The internet reigns supreme over other types of technology available today due to fiber optic technology. When Cisco tried estimating the economic impact of the internet, they came up with the figure 19 trillion dollars, 21 percent of the money in the world. Hence, you must make full use of this valuable resource.
A fiber optic cable consists of tiny strands of glass fibers, each wrapped in an insulated casing. These fibers are hardly thicker than human hair and they transmit data through a pathway. The cladding reflects the light and maintains the signals. Also, a layer of glass provides insulation to the core. Hence, using this cable is an efficient way to transmit data for a longer distance.
Fiber optic cables provide more stability to the long-distance transmission of data and support higher bandwidth as well. At present, the infrastructure can be seen in telephone systems, cable television, and the internet.
Here are the key benefits of using fiber optic cable.
- Higher Data Carrying Capacities – A fiber optic cable can carry far more data than copper cables. The speed of transmission can be 10 Gbps, 40 Gbps, and 100 Gbps.
- Long-Distance Travel – Light can travel long distances without losing its strength, eliminating the need for many signal boosters.
- Low Interference – While a copper cable is susceptible to external electromagnetic interference, the shielding to prevent this interference is not always effective. But, fiber optic cable is not vulnerable to electromagnetic interference.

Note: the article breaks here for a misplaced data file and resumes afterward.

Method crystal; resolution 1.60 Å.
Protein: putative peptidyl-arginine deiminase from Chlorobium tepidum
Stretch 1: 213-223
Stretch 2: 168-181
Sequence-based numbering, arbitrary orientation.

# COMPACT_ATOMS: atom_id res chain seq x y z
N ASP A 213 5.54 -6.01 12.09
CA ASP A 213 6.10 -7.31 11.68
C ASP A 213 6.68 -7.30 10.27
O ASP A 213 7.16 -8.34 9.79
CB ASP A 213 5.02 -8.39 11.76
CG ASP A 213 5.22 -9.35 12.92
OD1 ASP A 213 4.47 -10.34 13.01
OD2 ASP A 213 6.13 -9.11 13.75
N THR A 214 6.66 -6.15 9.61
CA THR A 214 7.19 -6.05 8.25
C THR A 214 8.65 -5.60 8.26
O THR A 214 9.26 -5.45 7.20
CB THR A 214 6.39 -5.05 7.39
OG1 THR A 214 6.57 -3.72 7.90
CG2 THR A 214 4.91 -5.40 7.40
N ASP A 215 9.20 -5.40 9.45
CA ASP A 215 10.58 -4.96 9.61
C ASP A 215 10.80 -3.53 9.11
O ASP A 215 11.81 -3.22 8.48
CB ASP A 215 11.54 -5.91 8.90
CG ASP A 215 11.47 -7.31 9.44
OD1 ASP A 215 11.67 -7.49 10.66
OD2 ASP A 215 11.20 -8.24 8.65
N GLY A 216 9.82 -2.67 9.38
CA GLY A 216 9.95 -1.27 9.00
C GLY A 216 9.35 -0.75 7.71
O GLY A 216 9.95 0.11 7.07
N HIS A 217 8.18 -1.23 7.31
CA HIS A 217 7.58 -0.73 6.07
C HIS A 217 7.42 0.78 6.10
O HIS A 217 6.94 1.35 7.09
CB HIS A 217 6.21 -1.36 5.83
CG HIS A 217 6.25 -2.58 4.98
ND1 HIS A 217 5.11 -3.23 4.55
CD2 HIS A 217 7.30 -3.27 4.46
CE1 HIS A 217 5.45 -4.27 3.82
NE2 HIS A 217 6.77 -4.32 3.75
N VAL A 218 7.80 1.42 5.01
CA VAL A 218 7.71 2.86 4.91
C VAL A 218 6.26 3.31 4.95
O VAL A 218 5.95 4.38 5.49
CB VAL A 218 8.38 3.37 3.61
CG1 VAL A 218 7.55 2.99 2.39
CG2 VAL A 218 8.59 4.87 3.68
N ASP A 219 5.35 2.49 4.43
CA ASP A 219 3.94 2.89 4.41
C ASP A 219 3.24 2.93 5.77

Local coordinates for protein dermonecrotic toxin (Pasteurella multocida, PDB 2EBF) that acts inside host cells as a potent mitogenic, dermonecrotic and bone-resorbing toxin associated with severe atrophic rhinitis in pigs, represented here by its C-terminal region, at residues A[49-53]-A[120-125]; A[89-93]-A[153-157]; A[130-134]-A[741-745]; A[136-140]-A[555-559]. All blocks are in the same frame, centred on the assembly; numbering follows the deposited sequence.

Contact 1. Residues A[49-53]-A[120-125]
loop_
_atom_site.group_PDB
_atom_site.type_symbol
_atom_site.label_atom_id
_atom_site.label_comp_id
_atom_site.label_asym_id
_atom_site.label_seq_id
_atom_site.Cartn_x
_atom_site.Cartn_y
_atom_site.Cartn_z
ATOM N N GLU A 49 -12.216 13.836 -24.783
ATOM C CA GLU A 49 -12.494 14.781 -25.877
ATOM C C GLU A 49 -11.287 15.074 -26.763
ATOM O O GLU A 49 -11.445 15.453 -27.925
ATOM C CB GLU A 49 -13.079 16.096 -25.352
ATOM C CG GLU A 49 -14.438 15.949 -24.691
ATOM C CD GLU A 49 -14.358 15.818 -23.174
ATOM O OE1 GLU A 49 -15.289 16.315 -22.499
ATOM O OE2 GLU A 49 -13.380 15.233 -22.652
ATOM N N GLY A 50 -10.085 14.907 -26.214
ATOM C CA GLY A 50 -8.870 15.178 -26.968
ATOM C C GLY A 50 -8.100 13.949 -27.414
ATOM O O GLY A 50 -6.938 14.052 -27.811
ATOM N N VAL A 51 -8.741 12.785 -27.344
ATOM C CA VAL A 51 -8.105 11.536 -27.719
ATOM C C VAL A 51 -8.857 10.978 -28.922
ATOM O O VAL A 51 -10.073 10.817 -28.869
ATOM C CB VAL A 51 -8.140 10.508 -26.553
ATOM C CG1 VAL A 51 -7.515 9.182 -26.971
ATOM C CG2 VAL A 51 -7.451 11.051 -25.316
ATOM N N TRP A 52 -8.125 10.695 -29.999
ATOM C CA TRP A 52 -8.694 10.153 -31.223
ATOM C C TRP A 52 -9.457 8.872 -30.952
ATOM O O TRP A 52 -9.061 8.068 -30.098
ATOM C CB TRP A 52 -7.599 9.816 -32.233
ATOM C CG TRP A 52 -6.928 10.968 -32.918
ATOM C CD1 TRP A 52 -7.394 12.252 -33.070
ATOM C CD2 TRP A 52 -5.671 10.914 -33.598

These reasons make fiber-optic cabling the apt choice for long-distance connections, but some Internet providers use it for direct customer access.
Here are some of the ways to deploy the cable:
- Fiber to the Premises (FTTP) – Here, fiber delivers media services to residential buildings.
- Fiber to the Building/Block/Premises (FTTB) – You can use FTTB in commercial buildings.
- Fiber to the Curb of a Node (FTTC/N) – Here, the cable connects a node, and the copper cable connects to the customers.
- Direct fiber – Direct fiber runs directly from the central hub to the customer, which is less expensive.
- Shared fiber – Shared fiber is designed similar to a direct fiber, but it is split to serve multiple customers.
Getting a fiber optic cable connection can prove expensive for your business. With the new infrastructure associated with it, fiber cable can just end up being an option for you.
To learn more about technologies that shape today’s businesses and how you can use them for your business, keep reading our blog!